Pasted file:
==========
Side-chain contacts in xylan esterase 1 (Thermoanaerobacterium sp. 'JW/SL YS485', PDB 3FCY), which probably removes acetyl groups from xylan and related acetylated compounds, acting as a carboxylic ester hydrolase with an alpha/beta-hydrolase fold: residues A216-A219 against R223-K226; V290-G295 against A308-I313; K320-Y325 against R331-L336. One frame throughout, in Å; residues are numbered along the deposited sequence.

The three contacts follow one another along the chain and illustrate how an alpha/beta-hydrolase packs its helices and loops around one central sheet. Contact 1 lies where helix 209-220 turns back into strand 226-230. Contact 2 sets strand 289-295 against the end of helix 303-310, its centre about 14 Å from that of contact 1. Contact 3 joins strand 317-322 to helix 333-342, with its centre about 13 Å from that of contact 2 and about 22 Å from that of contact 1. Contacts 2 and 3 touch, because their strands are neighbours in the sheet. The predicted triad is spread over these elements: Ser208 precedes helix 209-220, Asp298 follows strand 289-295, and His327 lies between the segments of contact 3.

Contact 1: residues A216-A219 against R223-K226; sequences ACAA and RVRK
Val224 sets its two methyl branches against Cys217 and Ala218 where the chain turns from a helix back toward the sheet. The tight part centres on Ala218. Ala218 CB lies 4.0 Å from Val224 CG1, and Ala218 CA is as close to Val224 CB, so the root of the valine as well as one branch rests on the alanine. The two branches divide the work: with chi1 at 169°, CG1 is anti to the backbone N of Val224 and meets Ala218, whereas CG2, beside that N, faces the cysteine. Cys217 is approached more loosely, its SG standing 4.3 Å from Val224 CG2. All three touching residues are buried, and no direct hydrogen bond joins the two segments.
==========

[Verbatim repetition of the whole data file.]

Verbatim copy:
Side-chain contacts in xylan esterase 1 (Thermoanaerobacterium sp. 'JW/SL YS485', PDB 3FCY), which probably removes acetyl groups from xylan and related acetylated compounds, acting as a carboxylic ester hydrolase with an alpha/beta-hydrolase fold: residues A216-A219 against R223-K226; V290-G295 against A308-I313; K320-Y325 against R331-L336. One frame throughout, in Å; residues are numbered along the deposited sequence.

The three contacts follow one another along the chain and illustrate how an alpha/beta-hydrolase packs its helices and loops around one central sheet. Contact 1 lies where helix 209-220 turns back into strand 226-230. Contact 2 sets strand 289-295 against the end of helix 303-310, its centre about 14 Å from that of contact 1. Contact 3 joins strand 317-322 to helix 333-342, with its centre about 13 Å from that of contact 2 and about 22 Å from that of contact 1. Contacts 2 and 3 touch, because their strands are neighbours in the sheet. The predicted triad is spread over these elements: Ser208 precedes helix 209-220, Asp298 follows strand 289-295, and His327 lies between the segments of contact 3.

Contact 1: residues A216-A219 against R223-K226; sequences ACAA and RVRK
Val224 sets its two methyl branches against Cys217 and Ala218 where the chain turns from a helix back toward the sheet. The tight part centres on Ala218. Ala218 CB lies 4.0 Å from Val224 CG1, and Ala218 CA is as close to Val224 CB, so the root of the valine as well as one branch rests on the alanine. The two branches divide the work: with chi1 at 169°, CG1 is anti to the backbone N of Val224 and meets Ala218, whereas CG2, beside that N, faces the cysteine. Cys217 is approached more loosely, its SG standing 4.3 Å from Val224 CG2. All three touching residues are buried, and no direct hydrogen bond joins the two segments.